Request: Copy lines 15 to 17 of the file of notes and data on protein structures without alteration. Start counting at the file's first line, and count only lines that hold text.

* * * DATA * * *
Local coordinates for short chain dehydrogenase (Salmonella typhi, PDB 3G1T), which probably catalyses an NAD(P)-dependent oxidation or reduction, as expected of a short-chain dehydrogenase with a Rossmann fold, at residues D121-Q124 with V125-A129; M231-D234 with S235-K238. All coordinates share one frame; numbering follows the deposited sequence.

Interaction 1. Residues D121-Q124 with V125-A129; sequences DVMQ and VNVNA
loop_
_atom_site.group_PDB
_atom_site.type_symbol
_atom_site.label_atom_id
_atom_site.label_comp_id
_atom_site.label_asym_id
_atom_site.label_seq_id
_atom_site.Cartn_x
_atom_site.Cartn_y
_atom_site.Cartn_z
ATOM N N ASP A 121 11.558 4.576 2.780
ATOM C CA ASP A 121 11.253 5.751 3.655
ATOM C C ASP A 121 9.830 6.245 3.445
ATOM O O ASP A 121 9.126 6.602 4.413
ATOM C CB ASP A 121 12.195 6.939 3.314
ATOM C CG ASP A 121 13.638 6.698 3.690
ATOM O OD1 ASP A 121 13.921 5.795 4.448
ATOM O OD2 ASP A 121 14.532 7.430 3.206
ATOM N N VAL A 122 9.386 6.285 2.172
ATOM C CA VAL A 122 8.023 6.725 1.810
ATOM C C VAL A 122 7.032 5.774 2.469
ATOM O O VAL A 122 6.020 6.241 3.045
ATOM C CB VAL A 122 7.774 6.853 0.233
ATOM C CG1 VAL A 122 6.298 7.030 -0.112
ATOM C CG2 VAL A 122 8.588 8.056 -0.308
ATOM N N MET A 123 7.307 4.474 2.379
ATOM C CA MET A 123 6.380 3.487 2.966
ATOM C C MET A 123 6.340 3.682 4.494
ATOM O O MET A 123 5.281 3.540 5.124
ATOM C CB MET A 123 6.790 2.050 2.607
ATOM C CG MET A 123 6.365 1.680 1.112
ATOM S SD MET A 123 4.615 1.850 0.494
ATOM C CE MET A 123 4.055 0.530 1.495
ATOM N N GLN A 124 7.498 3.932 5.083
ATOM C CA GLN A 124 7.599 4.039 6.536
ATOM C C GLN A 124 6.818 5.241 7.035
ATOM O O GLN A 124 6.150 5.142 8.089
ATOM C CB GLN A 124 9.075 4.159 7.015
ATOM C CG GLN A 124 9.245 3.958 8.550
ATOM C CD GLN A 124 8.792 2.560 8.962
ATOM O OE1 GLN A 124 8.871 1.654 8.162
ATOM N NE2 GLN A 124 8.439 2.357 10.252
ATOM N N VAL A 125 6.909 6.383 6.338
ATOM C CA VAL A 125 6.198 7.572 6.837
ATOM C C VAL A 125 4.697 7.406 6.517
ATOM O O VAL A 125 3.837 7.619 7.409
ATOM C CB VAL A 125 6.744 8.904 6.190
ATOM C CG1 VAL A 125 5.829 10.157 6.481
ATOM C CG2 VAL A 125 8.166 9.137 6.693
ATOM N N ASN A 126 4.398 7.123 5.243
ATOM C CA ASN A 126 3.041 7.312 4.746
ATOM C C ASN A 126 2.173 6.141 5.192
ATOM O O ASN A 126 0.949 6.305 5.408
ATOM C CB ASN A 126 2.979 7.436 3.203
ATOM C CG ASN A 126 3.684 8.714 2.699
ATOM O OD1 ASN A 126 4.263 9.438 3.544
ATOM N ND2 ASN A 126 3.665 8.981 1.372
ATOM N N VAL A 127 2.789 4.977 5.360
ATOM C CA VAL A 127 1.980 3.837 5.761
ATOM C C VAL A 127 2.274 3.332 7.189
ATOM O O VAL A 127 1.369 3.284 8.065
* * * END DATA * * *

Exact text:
ATOM C C ASP A 121 9.830 6.245 3.445
ATOM O O ASP A 121 9.126 6.602 4.413
ATOM C CB ASP A 121 12.195 6.939 3.314